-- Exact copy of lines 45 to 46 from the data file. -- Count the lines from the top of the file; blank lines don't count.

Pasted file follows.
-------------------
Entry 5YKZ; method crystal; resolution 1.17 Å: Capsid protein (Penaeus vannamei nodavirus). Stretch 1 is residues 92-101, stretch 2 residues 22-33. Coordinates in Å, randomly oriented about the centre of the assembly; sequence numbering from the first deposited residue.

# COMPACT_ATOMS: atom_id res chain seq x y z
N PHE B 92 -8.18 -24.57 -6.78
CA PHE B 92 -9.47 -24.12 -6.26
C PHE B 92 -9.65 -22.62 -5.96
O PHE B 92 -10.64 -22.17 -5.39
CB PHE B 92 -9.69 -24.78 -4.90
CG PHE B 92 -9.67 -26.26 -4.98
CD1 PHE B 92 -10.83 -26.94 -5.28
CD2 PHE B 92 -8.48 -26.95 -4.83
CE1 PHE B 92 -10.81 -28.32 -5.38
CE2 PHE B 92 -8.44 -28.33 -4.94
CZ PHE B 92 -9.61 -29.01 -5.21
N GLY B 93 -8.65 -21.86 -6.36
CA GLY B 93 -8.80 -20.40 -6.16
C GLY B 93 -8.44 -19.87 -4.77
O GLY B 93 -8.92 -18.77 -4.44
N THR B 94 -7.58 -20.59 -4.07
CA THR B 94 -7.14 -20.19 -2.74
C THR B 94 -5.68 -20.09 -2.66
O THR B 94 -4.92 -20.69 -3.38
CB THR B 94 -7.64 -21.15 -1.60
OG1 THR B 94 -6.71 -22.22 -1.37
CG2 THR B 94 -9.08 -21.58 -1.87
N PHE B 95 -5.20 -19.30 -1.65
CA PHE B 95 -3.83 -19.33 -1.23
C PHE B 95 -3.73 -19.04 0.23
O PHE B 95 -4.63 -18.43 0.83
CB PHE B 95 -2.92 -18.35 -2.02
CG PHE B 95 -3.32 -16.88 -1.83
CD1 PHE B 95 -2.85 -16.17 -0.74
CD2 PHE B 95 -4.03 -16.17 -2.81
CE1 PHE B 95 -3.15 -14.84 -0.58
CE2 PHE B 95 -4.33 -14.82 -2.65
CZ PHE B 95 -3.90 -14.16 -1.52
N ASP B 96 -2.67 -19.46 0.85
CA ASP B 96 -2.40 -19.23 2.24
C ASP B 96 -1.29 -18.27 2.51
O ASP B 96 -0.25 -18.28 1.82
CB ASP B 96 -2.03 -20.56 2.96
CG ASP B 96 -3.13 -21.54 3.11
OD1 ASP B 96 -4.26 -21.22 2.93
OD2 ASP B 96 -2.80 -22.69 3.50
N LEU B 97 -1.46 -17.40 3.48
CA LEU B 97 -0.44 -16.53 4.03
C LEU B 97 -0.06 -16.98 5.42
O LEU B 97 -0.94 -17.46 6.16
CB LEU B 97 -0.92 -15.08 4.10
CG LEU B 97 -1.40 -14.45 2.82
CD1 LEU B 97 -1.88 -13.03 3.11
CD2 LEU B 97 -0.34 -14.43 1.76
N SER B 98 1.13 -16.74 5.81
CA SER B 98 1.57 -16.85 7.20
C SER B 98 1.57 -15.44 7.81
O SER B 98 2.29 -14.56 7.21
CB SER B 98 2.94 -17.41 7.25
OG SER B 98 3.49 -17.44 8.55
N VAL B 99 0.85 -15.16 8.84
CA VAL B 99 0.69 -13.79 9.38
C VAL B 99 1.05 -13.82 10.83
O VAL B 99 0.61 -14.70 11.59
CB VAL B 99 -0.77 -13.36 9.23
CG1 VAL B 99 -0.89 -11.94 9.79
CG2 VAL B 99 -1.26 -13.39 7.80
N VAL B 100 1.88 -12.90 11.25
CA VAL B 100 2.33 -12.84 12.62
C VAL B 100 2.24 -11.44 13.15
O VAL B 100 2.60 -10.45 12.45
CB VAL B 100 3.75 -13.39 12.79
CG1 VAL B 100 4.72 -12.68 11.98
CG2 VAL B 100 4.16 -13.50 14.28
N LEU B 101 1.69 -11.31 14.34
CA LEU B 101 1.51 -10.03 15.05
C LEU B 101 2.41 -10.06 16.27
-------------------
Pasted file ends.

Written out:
CA LEU B 97 -0.44 -16.53 4.03
C LEU B 97 -0.06 -16.98 5.42